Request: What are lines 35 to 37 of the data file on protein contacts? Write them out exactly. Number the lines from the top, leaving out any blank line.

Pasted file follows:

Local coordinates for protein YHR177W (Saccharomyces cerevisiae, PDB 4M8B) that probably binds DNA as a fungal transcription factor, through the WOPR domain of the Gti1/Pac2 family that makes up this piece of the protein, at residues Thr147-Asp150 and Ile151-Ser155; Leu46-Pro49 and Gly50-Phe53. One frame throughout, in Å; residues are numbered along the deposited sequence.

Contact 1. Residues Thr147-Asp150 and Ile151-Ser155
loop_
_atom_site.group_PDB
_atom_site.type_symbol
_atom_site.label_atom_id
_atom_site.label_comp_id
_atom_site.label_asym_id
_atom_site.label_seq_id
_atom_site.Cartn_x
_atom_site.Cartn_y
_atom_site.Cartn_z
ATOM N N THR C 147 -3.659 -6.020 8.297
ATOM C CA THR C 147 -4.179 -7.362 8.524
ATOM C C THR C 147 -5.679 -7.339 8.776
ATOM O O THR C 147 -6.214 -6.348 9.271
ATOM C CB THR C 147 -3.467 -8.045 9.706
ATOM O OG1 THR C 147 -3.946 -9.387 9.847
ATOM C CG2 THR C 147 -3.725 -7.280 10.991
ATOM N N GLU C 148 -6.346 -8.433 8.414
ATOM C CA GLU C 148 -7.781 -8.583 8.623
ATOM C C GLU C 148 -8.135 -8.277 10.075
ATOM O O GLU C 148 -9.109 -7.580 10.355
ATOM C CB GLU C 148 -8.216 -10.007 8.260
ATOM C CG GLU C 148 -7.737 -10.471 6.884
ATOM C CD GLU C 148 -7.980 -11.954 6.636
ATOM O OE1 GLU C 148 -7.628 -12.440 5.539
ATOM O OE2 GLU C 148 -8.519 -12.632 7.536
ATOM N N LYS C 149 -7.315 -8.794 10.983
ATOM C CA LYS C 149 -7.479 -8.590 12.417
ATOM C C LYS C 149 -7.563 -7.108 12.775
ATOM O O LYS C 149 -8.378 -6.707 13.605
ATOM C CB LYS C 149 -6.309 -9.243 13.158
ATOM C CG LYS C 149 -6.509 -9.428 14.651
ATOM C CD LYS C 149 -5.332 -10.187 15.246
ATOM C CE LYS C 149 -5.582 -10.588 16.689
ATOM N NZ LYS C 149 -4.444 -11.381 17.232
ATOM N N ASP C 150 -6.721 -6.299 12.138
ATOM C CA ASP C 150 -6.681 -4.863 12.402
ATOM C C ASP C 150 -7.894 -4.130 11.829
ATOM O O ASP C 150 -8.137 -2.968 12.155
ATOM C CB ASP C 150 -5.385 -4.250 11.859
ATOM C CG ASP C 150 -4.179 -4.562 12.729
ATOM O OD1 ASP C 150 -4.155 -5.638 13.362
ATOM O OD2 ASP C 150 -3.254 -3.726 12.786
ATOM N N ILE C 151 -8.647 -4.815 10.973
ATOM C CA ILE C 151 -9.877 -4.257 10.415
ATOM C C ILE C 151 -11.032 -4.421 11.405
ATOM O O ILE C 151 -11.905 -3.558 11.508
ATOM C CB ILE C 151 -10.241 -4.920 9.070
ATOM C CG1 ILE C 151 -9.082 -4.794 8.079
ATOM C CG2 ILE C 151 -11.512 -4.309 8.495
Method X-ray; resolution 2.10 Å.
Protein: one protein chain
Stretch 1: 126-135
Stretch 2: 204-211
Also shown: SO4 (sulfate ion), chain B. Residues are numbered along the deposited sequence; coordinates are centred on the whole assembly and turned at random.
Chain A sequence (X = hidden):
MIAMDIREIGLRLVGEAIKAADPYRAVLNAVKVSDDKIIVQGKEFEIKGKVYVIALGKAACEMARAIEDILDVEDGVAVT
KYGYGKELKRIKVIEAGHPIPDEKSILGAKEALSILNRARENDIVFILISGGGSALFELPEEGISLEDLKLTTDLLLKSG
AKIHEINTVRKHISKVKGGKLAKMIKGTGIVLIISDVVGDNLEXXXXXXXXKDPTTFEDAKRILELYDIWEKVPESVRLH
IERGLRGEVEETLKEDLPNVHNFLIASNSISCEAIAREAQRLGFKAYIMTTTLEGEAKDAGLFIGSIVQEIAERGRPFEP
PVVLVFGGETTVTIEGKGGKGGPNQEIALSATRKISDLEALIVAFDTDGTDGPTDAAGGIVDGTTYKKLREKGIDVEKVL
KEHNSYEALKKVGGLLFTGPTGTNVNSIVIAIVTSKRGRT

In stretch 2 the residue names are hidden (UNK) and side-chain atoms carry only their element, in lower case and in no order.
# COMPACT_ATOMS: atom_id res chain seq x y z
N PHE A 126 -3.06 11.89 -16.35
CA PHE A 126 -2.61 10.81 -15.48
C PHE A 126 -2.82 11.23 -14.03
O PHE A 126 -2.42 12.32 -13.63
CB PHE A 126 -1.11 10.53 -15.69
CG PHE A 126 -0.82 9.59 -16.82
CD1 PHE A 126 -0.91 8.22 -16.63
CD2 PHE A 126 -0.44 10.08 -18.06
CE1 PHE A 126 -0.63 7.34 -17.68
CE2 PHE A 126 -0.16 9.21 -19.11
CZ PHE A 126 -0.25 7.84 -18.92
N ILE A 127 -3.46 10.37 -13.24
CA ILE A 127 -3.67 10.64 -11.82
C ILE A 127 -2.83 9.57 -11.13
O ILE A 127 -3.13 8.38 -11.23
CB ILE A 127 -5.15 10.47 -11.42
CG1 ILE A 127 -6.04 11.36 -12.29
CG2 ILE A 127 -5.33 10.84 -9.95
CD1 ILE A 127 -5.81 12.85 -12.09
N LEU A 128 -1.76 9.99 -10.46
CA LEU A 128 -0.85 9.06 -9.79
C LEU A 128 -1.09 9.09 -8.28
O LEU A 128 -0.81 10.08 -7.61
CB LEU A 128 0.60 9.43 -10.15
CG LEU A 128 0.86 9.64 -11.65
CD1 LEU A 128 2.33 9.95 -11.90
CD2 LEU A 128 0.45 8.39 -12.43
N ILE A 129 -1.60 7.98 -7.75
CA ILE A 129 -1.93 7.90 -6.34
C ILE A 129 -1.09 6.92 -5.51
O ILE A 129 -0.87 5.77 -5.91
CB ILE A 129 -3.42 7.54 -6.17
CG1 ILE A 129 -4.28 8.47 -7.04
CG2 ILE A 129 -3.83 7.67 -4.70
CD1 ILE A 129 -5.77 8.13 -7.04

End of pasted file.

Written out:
ATOM C CD LYS C 149 -5.332 -10.187 15.246
ATOM C CE LYS C 149 -5.582 -10.588 16.689
ATOM N NZ LYS C 149 -4.444 -11.381 17.232